Effects of Exercise Modes on Neural Processing of Working Memory in Late Middle-Aged Adults: An fMRI Study

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Authors

  • Feng-Tzu Chen
  • Ya-Ping Chen
  • Stefan Schneider
  • Shih-Chun Kao
  • Chih-Mao Huang
  • Yu-Kai Chang

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Details

Recent studies have highlighted the importance of regular exercise on cognitive function in aging populations, with aerobic exercise and cardiovascular fitness having received the largest amount of research attention. However, the relationship between exercise mode and cognitive function underlying behavioral modification and neural activation remains unknown. The present study, therefore, sought to examine the associations between different exercise modes and the working memory (WM) aspect of executive function as well as its task-evoked brain activation in the late middle-aged population. Seventy late middle-aged adults were classified into open-skill, closed-skill, or irregular exercise groups based on their participation in exercise activities prior to the study and then performed a spatial working memory (SWM) task while undergoing functional magnetic resonance imaging (fMRI) scanning. The results revealed that exercise groups, regardless of exercise modes, showed better SWM and physical fitness performance. Additionally, the open-skill group exhibited greater brain activation in the prefrontal lobe, anterior cingulate cortex/supplementary motor area (ACC/SMA), and hippocampus than those in the closed-skill group, suggesting a mode-sensitive compensatory mechanism in late middle-aged adults. These findings indicate that exercise promotes cognitive health, improves WM, and enhances neurocognitive scaffolding in late middle-aged adults and further suggest that various exercise modes can effectively modulate frontal and hippocampal function in the face of age-related neurocognitive declines, implications that may inform the development of exercise programs for the elderly.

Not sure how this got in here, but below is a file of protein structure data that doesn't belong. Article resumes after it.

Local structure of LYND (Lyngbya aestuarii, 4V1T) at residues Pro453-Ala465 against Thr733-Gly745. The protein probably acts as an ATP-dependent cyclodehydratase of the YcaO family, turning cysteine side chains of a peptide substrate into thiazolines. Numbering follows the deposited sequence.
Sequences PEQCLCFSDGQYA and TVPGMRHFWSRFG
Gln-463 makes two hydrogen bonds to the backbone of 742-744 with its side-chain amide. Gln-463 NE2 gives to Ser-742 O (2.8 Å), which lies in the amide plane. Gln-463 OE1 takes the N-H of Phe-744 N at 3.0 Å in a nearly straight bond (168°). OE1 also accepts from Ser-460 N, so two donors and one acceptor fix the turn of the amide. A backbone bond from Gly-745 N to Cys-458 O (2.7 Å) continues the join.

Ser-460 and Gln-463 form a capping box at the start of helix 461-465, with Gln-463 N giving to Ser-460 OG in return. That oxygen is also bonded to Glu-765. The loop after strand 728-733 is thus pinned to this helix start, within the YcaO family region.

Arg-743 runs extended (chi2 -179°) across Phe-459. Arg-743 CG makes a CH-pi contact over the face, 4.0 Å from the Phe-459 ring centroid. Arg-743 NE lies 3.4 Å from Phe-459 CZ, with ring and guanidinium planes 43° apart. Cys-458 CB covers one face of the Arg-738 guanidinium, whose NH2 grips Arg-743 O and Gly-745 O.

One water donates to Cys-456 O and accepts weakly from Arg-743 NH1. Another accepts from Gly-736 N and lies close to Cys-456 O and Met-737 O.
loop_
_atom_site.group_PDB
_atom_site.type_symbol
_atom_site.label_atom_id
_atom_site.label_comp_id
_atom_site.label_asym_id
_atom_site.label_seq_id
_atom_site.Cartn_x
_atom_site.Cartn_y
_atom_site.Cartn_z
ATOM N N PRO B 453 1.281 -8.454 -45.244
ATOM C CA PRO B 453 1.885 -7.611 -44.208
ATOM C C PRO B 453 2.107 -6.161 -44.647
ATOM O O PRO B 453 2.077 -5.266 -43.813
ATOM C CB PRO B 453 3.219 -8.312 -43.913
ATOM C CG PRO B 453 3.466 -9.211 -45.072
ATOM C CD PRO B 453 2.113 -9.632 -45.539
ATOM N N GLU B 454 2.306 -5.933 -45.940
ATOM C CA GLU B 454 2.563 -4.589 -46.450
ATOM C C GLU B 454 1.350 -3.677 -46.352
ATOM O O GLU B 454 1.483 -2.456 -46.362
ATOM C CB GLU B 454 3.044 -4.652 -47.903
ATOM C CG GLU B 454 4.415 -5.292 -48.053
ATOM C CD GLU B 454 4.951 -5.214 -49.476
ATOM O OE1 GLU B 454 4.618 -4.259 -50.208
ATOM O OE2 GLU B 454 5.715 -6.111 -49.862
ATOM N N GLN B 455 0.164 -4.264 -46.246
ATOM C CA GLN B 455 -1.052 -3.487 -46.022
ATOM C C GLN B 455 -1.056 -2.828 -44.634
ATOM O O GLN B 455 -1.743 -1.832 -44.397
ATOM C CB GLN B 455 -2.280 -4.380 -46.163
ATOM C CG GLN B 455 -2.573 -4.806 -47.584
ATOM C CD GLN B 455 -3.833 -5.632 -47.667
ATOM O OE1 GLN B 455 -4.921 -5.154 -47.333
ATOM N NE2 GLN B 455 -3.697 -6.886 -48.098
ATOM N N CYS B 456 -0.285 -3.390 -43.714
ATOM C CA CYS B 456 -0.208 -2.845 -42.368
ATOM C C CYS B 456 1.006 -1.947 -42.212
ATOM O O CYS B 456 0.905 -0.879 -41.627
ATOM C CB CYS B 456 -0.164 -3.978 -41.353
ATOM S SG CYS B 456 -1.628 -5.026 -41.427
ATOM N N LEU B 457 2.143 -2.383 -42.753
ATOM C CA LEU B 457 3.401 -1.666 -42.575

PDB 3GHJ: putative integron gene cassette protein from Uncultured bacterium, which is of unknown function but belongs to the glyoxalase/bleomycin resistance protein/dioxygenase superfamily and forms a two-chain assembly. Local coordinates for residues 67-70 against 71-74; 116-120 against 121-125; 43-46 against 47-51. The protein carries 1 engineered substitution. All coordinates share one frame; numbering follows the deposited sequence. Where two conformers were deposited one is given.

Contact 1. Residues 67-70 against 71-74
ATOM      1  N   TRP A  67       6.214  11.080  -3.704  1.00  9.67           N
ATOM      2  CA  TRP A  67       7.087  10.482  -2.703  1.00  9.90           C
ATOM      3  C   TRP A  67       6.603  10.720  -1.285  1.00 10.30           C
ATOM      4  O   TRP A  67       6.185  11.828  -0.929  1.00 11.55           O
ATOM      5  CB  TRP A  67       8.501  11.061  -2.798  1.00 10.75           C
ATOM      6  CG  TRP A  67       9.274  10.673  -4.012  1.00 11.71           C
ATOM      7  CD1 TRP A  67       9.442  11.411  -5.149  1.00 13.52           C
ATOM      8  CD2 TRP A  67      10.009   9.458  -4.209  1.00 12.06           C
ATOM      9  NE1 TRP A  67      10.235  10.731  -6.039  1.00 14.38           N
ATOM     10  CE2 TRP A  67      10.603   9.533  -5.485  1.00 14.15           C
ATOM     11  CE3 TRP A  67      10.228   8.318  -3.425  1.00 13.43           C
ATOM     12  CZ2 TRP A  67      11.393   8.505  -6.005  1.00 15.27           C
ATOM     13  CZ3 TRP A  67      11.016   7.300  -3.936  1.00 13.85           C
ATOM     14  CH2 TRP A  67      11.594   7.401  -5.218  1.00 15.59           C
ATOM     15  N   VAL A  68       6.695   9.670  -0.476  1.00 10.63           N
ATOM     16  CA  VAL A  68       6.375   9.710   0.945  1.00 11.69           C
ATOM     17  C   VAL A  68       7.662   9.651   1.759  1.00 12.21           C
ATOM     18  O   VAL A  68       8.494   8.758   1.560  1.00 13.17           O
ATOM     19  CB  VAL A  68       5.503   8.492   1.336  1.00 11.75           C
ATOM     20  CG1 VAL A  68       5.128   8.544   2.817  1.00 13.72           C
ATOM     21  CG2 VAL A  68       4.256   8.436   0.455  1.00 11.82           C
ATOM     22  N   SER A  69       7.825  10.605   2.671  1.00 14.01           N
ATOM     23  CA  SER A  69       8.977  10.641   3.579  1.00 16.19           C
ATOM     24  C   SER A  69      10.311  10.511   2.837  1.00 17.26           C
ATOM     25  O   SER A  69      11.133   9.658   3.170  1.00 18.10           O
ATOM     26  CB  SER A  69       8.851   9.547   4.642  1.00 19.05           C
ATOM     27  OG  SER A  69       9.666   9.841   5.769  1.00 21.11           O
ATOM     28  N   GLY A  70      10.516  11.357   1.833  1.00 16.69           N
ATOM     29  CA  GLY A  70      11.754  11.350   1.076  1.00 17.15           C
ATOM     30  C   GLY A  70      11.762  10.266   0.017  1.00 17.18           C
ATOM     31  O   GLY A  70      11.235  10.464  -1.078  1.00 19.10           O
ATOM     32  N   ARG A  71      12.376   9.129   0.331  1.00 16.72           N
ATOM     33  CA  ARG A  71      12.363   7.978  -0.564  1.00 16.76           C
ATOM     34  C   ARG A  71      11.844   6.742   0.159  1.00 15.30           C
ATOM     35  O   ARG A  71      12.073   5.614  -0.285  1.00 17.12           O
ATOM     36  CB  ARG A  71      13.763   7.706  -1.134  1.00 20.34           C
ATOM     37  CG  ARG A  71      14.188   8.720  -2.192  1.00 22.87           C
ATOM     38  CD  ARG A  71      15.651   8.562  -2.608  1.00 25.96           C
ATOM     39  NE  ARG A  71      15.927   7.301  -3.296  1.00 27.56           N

Original languageEnglish
Article number224
JournalFrontiers in Aging Neurosience
Volume11
Number of pages12
ISSN1663-4365
DOIs
Publication statusPublished - 2019

ID: 5335635

DOI

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